About This Drug
Ponatinib is used to treat cancer. It is given orally (by mouth).
Possible Side Effects
- Nausea and vomiting (throwing up)
- Pain in your abdomen
- Diarrhea (loose bowel movements)
- Constipation (unable to move bowels)
- High blood pressure
- Joint and muscle pain
- Pain in your extremities (arms and/or legs)
- Effects on the nerves are called peripheral neuropathy. You may feel numbness, tingling, or pain in your hands and feet. It may be hard for you to button your clothes, open jars, or walk as usual. The effect on the nerves may get worse with more doses of the drug. These effects get better in some people after the drug is stopped but it does not get better in all people.
- Dry skin
- Changes in your pancreas function
- Blood clots and events such as stroke and heart attack
Note: Each of the side effects above was reported in 20% or greater of patients treated with ponatinib. Not all possible side effects are included above.
Warnings and Precautions
- Bone marrow suppression. This is a decrease in the number of white blood cells, red blood cells, and platelets. This may raise your risk of infection, make you tired and weak (fatigue), and raise your risk of bleeding.
- Blurred vision or other changes in eyesight including loss of vision.
- Changes in the tissue of the heart, which can be life-threatening. Some changes may happen that can cause your heart to have less ability to pump blood or cause heart attack. You may have abnormal heartbeats.
- Abnormal bleeding – symptoms may be coughing up blood, throwing up blood (may look like coffee grounds), red or black tarry bowel movements, abnormally heavy menstrual flow, nosebleeds or any other unusual bleeding.
- Blood clots and events such as stroke and heart attack which can be life-threatening. A blood clot in your leg may cause your leg to swell, appear red and warm, and/or cause pain. A blood clot in your lungs may cause trouble breathing, pain when breathing, and/or chest pain.
- Changes in your central nervous system can happen. The central nervous system is made up of your brain and spinal cord. You could feel extreme tiredness, agitation, confusion, hallucinations (see or hear things that are not there), have trouble understanding or speaking, loss of control of your bowels or bladder, eyesight changes, numbness or lack of strength to your arms, legs, face, or body, seizures or coma. If you start to have any of these symptoms let your doctor know right away.
- Severe high blood pressure.
- Inflammation of your pancreas.
- Severe changes in your liver function, which can cause liver failure and be life-threatening.
- Tumor lysis syndrome: This drug may act on the cancer cells very quickly. This may affect how your kidneys work.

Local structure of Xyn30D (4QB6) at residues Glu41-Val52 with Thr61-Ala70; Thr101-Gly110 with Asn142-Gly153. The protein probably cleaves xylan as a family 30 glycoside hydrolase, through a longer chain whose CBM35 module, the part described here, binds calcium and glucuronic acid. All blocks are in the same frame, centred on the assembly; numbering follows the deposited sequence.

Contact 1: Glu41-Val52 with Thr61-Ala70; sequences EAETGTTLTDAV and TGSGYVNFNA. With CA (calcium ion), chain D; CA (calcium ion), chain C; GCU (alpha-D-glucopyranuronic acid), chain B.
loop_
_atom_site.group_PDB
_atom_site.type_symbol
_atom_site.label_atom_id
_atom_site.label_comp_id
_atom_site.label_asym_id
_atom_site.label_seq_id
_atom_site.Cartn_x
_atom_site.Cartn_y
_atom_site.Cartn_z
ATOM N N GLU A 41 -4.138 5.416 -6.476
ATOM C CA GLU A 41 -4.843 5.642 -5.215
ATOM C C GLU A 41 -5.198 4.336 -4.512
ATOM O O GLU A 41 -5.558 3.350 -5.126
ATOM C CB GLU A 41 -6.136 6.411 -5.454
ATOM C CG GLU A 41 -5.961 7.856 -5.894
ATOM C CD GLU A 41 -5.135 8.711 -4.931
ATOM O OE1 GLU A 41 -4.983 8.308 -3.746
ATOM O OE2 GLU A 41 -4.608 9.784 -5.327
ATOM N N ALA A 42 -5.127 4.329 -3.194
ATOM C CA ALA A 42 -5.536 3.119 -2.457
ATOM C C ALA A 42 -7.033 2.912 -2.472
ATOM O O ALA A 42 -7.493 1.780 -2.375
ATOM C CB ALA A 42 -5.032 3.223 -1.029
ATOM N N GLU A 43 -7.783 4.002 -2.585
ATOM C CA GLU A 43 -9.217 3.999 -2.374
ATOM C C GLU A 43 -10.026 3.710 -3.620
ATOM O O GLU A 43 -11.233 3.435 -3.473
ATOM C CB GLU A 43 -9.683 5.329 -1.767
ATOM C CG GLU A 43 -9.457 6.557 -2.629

- Swelling of your legs, ankles and/or feet. You may have trouble breathing because of fluid build-up around your lungs and/or your heart.
- Severe peripheral neuropathy.
- Slow wound healing and perforation, which is a hole in your stomach, intestine, esophagus, or other organ, which may be life-threatening.
Note: Some of the side effects above are very rare. If you have concerns and/or questions, please discuss them with your medical team.
- Ponatinib may cause slow wound healing. It should not be given within 7 days of surgery. If you must have emergency surgery or have an accident that results in a wound, tell the doctor that you are on ponatinib.
How to Take Your Medication
- Swallow the medicine whole with or without food. Do not crush or dissolve the tablets.
- Missed dose: If you vomit or miss a dose, take your next dose at the regular time, and contact your physician. Do not take 2 doses at the same time and do not double up on the next dose.
- Handling: Wash your hands after handling your medicine, your caretakers should not handle your medicine with bare hands and should wear latex gloves.
- This drug may be present in the saliva, tears, sweat, urine, stool, vomit, semen, and vaginal secretions. Talk to your doctor and/or your nurse about the necessary precautions to take during this time.
- Storage: Store this medicine in the original container at room temperature.
- Disposal of unused medicine: Do not flush any expired and/or unused medicine down the toilet or drain unless you are specifically instructed to do so on the medication label. Some facilities have take-back programs and/or other options. If you do not have a take-back program in your area, then please discuss with your nurse or your doctor how to dispose of unused medicine.
Treating Side Effects
- Drink plenty of fluids (a minimum of eight glasses per day is recommended).
- If you throw up or have loose bowel movements, you should drink more fluids so that you do not become dehydrated (lack of water in the body from losing too much fluid).
- To help with nausea and vomiting, eat small, frequent meals instead of three large meals a day. Choose foods and drinks that are at room temperature. Ask your nurse or doctor about other helpful tips and medicine that is available to help stop or lessen these symptoms.
- If you have diarrhea, eat low-fiber foods that are high in protein and calories and avoid foods that can irritate your digestive tracts or lead to cramping.
- Ask your nurse or doctor about medicine that can lessen or stop your diarrhea and/or constipation.
- If you are not able to move your bowels, check with your doctor or nurse before you use enemas, laxatives, or suppositories.
- Keeping your pain under control is important to your well-being. Please tell your doctor or nurse if you are experiencing pain.
- Moisturize your skin several times a day.
- Avoid sun exposure and apply sunscreen routinely when outdoors.
- If you get a rash do not put anything on it unless your doctor or nurse says you may. Keep the area around the rash clean and dry. Ask your doctor for medicine if your rash bothers you.